Now that we have already looked at how to tell if you need wisdom teeth removal, let’s now look at the process of having a wisdom tooth extracted. Once you’re dentist has identified that you do indeed need to have a wisdom tooth removed, the process really just begins. Now we’ll take more of a look at the process you will go through after this diagnosis.
Where to have Wisdom Teeth Removed?
Wisdom teeth can be removed by a number of different dental professionals and locations. An oral and maxillofacial surgeon, sperate from your dentist office may be referred if you’re dentist can not perform the surgery themselves, or if they can perform oral surgery as well such as Dr. Bozart, they can do it right in house. If it looks like more complications may arise due to your medical background or complications with the wisdom teeth themselves, then in rare instances the surgery may be located at your local hospital. However, in most instances this will not be the case.
What to Expect Before and During Wisdom Tooth Extraction Surgery
Before having the surgery, you’re dentist will apply a local anesthetic to numb the area of which the tooth will be removed from. If removing all wisdom teeth at once, a general anesthetic may be used to help you to sleep through the entire surgery. In preparation for the surgery, you will most likely be asked not to eat or drink from midnight on the evening before surgery is scheduled.
In order to remove the wisdom tooth itself, your dentist will open up the gum tissue over the tooth, and take out any bone covering the tooth. After this, your dentist will separate the tissue connecting the tooth to the bone, and then remove the wisdom tooth. After surgery is complete, you may need stitches and your dentist will most likely place a cotton gauze over the effected area to stop any remaining bleeding.
What to Expect After Wisdom Tooth Extraction
In most cases, the recovery period lasts only a few days. Take painkillers only as prescribed by your dentist or oral surgeon. These tips will help to speed up your recovery time:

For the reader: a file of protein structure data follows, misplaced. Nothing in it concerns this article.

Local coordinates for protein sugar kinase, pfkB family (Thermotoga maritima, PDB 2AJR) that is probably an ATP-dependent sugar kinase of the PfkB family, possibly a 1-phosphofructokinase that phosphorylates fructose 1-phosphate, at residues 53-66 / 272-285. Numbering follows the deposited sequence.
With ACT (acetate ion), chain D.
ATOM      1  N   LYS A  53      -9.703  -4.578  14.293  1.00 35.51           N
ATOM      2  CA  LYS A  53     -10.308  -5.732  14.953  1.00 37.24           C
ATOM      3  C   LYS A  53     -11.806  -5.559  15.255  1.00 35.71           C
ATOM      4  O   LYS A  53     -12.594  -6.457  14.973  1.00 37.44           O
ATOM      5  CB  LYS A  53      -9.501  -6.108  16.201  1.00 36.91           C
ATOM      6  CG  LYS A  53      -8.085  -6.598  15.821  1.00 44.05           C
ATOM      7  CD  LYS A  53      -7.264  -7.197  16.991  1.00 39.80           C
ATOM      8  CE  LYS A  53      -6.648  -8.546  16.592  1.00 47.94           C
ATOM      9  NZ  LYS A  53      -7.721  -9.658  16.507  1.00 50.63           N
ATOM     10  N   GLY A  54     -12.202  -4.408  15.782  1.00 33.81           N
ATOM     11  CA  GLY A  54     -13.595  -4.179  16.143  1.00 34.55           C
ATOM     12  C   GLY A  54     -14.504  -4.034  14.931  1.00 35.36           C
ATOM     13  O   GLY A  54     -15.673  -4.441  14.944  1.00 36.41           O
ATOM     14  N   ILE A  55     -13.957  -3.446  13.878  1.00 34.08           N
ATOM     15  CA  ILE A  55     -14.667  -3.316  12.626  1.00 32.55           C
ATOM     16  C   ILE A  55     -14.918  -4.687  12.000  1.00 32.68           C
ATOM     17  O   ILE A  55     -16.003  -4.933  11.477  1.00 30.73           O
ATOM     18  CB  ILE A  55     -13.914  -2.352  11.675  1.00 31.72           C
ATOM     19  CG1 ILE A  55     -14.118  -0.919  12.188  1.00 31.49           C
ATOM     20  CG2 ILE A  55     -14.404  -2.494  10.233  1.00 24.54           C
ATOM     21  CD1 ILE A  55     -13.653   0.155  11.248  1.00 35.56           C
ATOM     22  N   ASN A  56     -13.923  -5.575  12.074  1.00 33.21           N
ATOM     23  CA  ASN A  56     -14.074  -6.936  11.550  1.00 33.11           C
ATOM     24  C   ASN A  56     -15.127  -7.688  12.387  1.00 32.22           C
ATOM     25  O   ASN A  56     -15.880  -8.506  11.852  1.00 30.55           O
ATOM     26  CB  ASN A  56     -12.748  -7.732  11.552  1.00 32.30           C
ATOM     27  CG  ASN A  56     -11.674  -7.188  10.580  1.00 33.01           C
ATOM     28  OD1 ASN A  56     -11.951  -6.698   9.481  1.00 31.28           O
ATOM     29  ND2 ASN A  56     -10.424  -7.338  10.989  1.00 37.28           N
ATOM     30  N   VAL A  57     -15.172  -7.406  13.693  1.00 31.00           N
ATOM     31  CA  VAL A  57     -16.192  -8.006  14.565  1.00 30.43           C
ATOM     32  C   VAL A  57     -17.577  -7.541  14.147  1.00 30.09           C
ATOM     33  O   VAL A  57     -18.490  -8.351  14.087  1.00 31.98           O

- Bite gently on the gauze pad periodically, and change pads as they become soaked with blood. Call your dentist or oral surgeon if you still have bleeding 24 hours after your surgery
- While your mouth is numb, be careful not to bite the inside of your cheek lip, or tongue
- Do not lie flat as this may prolong the bleeding. Instead, prop your head up with pillows
- Try using an ice pack on the outside of your cheek for the first 24 hours. A moist heat, such as a washcloth soaked in warm water and wrung out may help over the following 2 – 3 days.
- Relax after surgery, as physical activity may increase bleeding.
- Eat soft foods, such as gelatin, pudding, or a thin soup. Gradually add solid foods to your diet as healing progresses.
- Do not use a straw for the first few days. Sucking on a straw can loosen the blood clot and delay healing.
- After the first 24 hours, gently rinse your mouth with warm salt water several times a day to reduce swelling and relieve pain.
- Do not smoke for at least 24 hours after your surgery. The sucking motion can loosen the clot and delay healing. In addition, smoking decreases the blood supply and can bring germs and contaminants into the surgery area.
- Avoid rubbing the area with your tongue or touching it with your fingers.
- Continue to brush your teeth and tongue, but very carefully.
Your dentist will then remove the stitches after a few days, if needed.
Do you need to have your wisdom teeth removed? Then schedule an appointment with us today!